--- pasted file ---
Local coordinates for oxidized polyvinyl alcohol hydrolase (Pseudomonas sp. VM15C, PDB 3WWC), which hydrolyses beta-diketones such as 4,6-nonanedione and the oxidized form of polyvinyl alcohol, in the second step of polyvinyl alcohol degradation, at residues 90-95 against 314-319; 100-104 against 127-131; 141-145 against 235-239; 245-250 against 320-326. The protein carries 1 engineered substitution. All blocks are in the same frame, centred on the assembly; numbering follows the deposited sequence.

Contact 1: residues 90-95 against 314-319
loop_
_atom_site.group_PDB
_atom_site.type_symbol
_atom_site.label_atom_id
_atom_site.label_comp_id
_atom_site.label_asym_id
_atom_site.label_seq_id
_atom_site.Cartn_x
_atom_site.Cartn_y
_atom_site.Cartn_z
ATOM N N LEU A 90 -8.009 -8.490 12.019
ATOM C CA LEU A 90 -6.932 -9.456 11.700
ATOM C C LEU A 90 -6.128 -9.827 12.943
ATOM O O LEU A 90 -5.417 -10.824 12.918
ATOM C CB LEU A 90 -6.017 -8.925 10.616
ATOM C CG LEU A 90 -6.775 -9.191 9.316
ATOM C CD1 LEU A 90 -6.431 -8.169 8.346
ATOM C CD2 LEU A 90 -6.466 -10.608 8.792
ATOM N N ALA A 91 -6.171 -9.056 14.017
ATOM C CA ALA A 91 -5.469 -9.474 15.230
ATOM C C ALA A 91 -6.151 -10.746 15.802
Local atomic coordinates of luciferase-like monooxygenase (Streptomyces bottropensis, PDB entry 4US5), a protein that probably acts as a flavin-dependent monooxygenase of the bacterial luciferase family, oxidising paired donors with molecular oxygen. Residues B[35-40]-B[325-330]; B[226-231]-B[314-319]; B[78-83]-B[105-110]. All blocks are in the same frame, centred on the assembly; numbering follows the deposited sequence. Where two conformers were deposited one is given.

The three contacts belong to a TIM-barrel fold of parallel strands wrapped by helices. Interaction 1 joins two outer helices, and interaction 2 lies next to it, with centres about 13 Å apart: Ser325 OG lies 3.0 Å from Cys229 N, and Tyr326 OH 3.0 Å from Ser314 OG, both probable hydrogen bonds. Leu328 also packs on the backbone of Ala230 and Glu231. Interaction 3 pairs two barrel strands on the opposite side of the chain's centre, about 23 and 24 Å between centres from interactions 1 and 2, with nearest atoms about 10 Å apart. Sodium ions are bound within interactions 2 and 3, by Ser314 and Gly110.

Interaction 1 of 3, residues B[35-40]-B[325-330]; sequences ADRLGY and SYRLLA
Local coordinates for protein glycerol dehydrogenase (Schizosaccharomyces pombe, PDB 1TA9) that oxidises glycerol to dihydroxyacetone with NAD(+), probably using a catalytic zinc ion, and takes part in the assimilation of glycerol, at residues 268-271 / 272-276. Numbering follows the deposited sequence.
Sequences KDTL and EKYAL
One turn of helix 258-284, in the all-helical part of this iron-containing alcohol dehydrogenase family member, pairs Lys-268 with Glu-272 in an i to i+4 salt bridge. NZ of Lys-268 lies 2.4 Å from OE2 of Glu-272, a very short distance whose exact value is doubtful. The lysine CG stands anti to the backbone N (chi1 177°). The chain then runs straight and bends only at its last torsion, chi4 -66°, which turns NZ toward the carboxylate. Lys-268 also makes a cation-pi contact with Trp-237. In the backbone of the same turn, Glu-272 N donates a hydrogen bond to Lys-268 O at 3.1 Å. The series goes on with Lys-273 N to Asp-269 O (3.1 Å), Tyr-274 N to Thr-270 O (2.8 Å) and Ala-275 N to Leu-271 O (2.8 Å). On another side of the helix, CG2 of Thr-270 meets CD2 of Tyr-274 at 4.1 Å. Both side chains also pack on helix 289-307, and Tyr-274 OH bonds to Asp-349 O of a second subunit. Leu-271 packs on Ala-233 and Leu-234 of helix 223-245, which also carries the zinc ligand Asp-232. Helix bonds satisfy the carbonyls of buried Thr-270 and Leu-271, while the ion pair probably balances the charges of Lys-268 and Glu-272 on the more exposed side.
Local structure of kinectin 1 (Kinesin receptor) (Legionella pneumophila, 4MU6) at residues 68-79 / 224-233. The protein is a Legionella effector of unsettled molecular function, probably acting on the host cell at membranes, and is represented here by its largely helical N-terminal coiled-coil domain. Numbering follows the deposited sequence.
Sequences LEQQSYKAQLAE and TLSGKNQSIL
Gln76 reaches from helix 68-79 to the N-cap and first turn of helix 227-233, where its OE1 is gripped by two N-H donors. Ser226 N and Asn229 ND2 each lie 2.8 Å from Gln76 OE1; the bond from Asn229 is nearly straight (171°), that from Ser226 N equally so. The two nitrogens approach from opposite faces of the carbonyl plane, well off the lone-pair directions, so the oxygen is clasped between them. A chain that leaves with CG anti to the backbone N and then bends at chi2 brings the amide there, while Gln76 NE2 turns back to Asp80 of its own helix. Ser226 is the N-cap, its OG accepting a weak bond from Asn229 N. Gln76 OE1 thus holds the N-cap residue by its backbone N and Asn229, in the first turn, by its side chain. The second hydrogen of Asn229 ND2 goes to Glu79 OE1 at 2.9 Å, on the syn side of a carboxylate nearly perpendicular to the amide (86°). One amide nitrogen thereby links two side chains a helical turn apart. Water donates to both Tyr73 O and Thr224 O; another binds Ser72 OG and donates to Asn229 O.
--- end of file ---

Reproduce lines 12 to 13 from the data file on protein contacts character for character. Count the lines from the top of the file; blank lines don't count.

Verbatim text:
_atom_site.Cartn_z
ATOM N N LEU A 90 -8.009 -8.490 12.019